Now for parents.  At nearly every parent/teacher conference I had this year, I heard how challenging the math was.  How the parents could not even help their child with their math because the way we are solving problems is ‘not the way they learned it’.  So, my thought for next year, is to have a math night.  Invite parents into the classroom and show ‘new’ strategies such as this.  I think the foldable would make a good resource and wouldn’t solving the problems together be fun, lol?  And, even if you aren’t quite ready for a ‘math night’, just sending the foldable resource home would be beneficial.

Included in this packet is a one-fold foldable. The cover gives a brief explanation of the partial quotient method. The inside gives two detailed examples.




I have also included to 2-sided worksheet to use with students. Also, included is a detailed answer key.





If you would like to purchase this packet for use in your classroom please visit my TpT Store or my Teacher's Notebook Shop.


Saturday, November 3, 2012

Divisibility Rules

The new Common Core Standards for Math prompted me to create this Divisibility Rules Pack for use in my own classroom.

Common Core emphasizes the need to develop mental math strategies with students.  Understanding the divisibility rules will allow students to begin the process of making math connections and help to strengthen mental math skills.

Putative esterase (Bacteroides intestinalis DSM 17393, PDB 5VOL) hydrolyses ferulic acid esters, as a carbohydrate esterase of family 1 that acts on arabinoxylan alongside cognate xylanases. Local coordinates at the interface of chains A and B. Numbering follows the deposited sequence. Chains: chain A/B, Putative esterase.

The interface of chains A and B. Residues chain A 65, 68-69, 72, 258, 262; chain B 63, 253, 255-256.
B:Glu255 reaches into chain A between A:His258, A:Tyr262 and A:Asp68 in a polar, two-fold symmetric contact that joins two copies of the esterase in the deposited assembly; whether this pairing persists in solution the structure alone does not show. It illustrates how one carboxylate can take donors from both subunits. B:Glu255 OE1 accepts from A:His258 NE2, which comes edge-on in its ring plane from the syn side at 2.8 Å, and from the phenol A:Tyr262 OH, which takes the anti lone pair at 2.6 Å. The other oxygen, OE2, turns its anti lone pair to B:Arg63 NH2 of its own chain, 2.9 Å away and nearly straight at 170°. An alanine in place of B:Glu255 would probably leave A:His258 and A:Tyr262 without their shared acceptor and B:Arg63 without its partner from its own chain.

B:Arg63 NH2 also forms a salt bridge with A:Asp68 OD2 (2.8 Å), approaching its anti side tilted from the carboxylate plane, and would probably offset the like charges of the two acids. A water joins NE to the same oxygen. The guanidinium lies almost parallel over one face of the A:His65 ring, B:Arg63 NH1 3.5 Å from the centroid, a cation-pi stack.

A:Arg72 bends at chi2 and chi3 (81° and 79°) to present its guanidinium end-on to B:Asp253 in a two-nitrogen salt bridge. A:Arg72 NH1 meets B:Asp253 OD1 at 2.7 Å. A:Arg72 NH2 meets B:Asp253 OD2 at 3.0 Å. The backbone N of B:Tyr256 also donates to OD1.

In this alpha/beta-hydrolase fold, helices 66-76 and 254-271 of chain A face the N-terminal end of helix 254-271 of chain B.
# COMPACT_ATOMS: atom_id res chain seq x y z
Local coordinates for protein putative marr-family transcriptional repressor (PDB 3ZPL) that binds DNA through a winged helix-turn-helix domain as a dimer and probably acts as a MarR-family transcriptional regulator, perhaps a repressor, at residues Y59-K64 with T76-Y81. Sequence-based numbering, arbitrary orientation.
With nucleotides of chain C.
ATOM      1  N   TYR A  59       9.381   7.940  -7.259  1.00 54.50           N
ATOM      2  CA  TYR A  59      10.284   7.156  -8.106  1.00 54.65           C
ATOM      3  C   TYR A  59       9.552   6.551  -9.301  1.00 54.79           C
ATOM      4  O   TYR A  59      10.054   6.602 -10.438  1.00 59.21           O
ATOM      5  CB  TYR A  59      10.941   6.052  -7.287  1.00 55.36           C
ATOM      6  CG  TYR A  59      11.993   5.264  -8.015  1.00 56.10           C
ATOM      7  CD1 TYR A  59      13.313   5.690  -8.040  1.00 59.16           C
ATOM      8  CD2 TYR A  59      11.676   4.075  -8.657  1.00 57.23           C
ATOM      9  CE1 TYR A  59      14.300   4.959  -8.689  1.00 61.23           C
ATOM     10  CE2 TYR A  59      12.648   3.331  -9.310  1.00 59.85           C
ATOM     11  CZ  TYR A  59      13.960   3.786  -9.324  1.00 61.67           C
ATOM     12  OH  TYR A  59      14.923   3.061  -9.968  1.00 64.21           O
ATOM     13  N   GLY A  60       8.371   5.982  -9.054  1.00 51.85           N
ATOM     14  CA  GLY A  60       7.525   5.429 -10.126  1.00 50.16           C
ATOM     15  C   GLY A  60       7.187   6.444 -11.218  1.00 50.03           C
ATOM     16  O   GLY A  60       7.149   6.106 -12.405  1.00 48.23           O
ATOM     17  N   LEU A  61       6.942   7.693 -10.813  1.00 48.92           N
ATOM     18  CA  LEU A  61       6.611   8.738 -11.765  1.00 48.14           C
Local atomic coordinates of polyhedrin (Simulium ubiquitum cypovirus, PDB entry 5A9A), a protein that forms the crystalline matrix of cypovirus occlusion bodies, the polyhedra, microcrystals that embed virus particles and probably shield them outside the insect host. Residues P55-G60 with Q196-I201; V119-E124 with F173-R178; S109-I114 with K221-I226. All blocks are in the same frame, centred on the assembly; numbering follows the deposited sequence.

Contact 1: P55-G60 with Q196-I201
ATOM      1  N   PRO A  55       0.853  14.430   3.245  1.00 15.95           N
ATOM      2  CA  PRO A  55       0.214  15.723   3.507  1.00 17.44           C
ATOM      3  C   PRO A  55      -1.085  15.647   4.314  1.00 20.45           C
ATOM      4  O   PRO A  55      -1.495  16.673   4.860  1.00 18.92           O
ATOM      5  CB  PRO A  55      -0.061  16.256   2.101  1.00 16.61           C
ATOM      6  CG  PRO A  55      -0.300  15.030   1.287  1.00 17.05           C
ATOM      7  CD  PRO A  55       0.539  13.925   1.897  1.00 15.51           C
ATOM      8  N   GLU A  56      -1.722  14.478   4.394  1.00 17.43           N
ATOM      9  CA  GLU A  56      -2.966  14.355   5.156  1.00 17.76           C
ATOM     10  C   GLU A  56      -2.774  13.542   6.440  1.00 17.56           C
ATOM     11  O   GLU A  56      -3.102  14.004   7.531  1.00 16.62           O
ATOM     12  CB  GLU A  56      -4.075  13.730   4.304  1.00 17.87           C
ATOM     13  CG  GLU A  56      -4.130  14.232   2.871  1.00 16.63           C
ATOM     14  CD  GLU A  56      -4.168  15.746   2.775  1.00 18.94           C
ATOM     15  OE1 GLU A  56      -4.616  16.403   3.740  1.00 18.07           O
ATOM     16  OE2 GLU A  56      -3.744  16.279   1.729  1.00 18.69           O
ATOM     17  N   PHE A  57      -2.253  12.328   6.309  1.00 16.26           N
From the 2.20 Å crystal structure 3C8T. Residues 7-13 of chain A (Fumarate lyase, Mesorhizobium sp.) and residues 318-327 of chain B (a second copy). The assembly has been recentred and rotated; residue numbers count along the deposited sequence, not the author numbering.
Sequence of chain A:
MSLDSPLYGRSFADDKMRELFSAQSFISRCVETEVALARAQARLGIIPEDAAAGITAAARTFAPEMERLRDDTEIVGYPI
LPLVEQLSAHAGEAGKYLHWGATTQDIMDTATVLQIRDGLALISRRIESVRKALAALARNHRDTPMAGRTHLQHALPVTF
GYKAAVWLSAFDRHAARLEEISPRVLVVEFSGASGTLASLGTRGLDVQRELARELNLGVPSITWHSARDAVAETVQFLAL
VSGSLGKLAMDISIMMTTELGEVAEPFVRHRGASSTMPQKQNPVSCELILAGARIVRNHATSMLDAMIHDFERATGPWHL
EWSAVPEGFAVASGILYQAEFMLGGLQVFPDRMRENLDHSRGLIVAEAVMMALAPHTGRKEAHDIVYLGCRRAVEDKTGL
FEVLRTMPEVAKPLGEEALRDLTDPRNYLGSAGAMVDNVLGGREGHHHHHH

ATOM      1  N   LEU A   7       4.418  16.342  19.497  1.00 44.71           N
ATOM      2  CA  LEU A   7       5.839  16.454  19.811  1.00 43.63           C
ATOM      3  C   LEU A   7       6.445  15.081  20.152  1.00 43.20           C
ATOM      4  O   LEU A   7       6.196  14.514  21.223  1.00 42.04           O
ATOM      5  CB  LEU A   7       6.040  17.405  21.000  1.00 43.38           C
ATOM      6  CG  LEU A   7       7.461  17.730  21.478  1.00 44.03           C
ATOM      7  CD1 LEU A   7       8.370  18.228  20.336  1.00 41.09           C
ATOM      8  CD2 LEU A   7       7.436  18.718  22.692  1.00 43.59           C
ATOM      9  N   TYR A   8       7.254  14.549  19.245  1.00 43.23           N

My 5th grade students had never been introduced to most of these divisibility rules, so I chose to teach them one at a time.  Slowly, over the course of a semester, I introduced each one, giving them time to practice and master each before moving on to the next.

Some are obviously easier than others, so I chose to start with those (divisibility rules 2, 5, 10) first.  I did not teach the rules in numerical order, but rather by order of difficulty.

This pack includes 10 single-flap, Individual Divisibility Rules Foldables.  Rules include, divisibility rule for 2, 3, 4, 5, 6, 7, 9, 10, 11, and 12.  The inside of all of these foldables could be enlarged and used as a poster for your classroom.  To learn how to make a poster be sure to visit my Making Posters post.
Inside of each Individual Divisibility Foldable (2 per sheet).
Outside of each Individual Divisibility Foldable (2 per sheet).
Each Individual Divisibility Foldable Assembled and Folded
Each Individual Divisibility Foldable Cut Apart















Inside
Outside
Also included are two foldables that summarize five divisibility rules each.  These foldables would work well with older students that have already been taught the divisibility rules, but just need a resource to refer to.
Inside Combined Divisibility Rules (5 per foldable)
Outside Combined Divisibility Rules (5 per foldable)
Assembled and folding begun.
Assembled, Folded and Cut
I have also included ten, 18 question, worksheets to accompany each divisibility rule. An answer key is also provided.
18 question practice page for each rule (2 per sheet).  Answer Key provided.
Individual practice pages cut apart.
 If you are interested in purchasing a Divisibility Rules Pack for your classroom, please visit my TpT Store or my Teacher's Notebook Shop.